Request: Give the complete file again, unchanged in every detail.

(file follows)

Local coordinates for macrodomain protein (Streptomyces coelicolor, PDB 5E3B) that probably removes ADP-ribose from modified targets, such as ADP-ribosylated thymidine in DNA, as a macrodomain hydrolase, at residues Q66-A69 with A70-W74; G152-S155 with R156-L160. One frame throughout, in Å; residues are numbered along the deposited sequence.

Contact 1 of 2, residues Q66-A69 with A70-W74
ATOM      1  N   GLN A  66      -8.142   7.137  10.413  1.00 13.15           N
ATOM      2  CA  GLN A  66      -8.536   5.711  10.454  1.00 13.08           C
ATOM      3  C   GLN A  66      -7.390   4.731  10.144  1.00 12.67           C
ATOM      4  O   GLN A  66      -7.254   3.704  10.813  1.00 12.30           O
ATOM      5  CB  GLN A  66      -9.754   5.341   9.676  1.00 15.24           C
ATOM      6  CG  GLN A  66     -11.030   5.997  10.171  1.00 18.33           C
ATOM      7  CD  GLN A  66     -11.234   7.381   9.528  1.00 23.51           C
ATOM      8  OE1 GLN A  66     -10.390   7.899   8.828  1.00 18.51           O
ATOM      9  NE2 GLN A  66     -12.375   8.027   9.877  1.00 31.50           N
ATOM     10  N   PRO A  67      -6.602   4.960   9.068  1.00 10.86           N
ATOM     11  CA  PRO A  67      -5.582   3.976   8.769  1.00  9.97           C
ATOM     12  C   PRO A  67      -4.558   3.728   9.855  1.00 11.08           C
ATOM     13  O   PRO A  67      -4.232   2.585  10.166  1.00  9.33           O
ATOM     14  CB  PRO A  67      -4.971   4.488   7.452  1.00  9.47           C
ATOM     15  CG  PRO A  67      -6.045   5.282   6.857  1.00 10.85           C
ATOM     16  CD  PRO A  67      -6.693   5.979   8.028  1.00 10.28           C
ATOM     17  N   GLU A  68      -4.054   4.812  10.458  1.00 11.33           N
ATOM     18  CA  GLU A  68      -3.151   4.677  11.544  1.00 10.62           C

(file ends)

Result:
Local coordinates for macrodomain protein (Streptomyces coelicolor, PDB 5E3B) that probably removes ADP-ribose from modified targets, such as ADP-ribosylated thymidine in DNA, as a macrodomain hydrolase, at residues Q66-A69 with A70-W74; G152-S155 with R156-L160. One frame throughout, in Å; residues are numbered along the deposited sequence.

Contact 1 of 2, residues Q66-A69 with A70-W74
ATOM      1  N   GLN A  66      -8.142   7.137  10.413  1.00 13.15           N
ATOM      2  CA  GLN A  66      -8.536   5.711  10.454  1.00 13.08           C
ATOM      3  C   GLN A  66      -7.390   4.731  10.144  1.00 12.67           C
ATOM      4  O   GLN A  66      -7.254   3.704  10.813  1.00 12.30           O
ATOM      5  CB  GLN A  66      -9.754   5.341   9.676  1.00 15.24           C
ATOM      6  CG  GLN A  66     -11.030   5.997  10.171  1.00 18.33           C
ATOM      7  CD  GLN A  66     -11.234   7.381   9.528  1.00 23.51           C
ATOM      8  OE1 GLN A  66     -10.390   7.899   8.828  1.00 18.51           O
ATOM      9  NE2 GLN A  66     -12.375   8.027   9.877  1.00 31.50           N
ATOM     10  N   PRO A  67      -6.602   4.960   9.068  1.00 10.86           N
ATOM     11  CA  PRO A  67      -5.582   3.976   8.769  1.00  9.97           C
ATOM     12  C   PRO A  67      -4.558   3.728   9.855  1.00 11.08           C
ATOM     13  O   PRO A  67      -4.232   2.585  10.166  1.00  9.33           O
ATOM     14  CB  PRO A  67      -4.971   4.488   7.452  1.00  9.47           C
ATOM     15  CG  PRO A  67      -6.045   5.282   6.857  1.00 10.85           C
ATOM     16  CD  PRO A  67      -6.693   5.979   8.028  1.00 10.28           C
ATOM     17  N   GLU A  68      -4.054   4.812  10.458  1.00 11.33           N
ATOM     18  CA  GLU A  68      -3.151   4.677  11.544  1.00 10.62           C